Insurers had threatened to reduce benefits in Medicare Advantage plans.
UnitedHealth Group Inc., Humana Inc. and other medical insurers won an increase in government payments for Medicare Advantage plans starting next year.
The February proposal for a 2.2 percent cut in a rate that determines the payments is being revised to a 3.3 percent increase, according to a decision Monday by the Centers for Medicare and Medicaid Services. The change came after insurers and more than 130 lawmakers complained the Obama administration relied on faulty accounting assumptions.
Insurers had threatened to reduce benefits in Medicare Advantage plans if the rate cut was maintained. While the initial reduction for insurers was calculated on the basis that doctors’ pay would also be cut, Health and Human Services Secretary Kathleen Sebelius is now directing Medicare’s actuaries to assume Congress will keep physician fees the same.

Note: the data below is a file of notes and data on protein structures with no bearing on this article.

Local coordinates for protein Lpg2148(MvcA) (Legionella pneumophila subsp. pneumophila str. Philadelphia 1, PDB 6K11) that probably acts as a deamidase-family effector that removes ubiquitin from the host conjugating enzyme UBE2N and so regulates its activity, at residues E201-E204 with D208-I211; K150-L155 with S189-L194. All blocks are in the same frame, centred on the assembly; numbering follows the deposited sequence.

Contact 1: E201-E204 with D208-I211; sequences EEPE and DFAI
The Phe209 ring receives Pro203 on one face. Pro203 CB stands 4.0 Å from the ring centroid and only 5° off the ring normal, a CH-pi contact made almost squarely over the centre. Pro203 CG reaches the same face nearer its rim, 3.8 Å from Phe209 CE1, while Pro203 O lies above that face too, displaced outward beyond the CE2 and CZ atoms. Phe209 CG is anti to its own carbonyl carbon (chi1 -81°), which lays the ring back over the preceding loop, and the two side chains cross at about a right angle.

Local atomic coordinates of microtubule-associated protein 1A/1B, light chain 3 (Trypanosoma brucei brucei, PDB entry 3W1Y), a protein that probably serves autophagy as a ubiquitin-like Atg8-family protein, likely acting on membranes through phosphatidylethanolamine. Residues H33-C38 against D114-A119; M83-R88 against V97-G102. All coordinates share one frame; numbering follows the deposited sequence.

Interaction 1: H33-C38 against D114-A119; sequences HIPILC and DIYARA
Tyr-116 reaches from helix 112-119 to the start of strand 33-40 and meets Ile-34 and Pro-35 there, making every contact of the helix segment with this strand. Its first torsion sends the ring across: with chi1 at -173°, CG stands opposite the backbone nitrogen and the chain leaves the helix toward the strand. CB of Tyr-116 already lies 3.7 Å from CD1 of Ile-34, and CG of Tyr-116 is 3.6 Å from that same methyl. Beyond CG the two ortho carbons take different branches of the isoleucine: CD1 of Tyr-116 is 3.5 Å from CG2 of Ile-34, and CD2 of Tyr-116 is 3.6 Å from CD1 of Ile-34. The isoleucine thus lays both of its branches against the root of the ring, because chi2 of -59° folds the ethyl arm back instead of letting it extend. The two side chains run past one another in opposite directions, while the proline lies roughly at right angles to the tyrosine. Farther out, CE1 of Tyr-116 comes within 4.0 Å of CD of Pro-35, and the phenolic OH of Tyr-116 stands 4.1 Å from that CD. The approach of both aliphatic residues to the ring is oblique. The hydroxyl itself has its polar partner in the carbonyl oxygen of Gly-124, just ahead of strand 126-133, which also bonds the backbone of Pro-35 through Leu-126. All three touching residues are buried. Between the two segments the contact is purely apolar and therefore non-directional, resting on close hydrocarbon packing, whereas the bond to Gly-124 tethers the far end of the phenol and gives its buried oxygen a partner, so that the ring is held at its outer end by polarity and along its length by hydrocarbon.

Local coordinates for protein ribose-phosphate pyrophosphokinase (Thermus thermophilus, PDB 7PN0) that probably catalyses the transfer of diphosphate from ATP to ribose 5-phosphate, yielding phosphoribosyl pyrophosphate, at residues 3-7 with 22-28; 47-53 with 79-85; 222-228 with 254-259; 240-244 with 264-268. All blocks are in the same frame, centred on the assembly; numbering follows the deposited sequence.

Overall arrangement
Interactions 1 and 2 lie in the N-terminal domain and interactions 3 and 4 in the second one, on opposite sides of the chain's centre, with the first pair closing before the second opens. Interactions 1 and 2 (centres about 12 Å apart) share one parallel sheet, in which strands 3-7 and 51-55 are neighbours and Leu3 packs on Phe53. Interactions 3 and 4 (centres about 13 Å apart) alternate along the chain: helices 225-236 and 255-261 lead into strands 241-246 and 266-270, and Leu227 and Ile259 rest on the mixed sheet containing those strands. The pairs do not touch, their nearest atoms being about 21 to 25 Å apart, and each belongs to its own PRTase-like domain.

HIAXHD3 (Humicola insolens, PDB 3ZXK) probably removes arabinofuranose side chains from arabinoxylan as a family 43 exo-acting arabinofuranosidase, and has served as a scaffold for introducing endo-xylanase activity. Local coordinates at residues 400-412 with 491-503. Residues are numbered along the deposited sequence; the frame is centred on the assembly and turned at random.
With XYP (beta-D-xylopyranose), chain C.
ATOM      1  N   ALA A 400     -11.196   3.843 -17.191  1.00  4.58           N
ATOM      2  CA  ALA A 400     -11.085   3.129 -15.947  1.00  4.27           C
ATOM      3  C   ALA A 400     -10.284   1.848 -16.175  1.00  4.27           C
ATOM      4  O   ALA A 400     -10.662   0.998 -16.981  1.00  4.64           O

“That’s a clear victory” for health insurers, said Sheryl Skolnick, an analyst at CRT Capital Group in Stamford, Conn.
Humana gets 66 percent of its revenue and 58 percent of profit from Medicare Advantage, leading the industry, according to estimates by Cowen & Co. analysts. Minnetonka-based UnitedHealth, the largest U.S. insurer, and Health Net Inc., based in Woodland Hills, Calif., each get 25 percent of revenue from Advantage plans.
About 13.1 million elderly and disabled Americans are enrolled in Advantage plans instead of the traditional Medicare program, enticed by added benefits such as lower out-of-pocket spending and discounts for gym memberships.
Combined with other changes to insurers’ Advantage rates, Skolnick said insurers should see about a 2.5 percent reduction in their total payments from the government, 5.5 percentage points better than the initial proposed cut.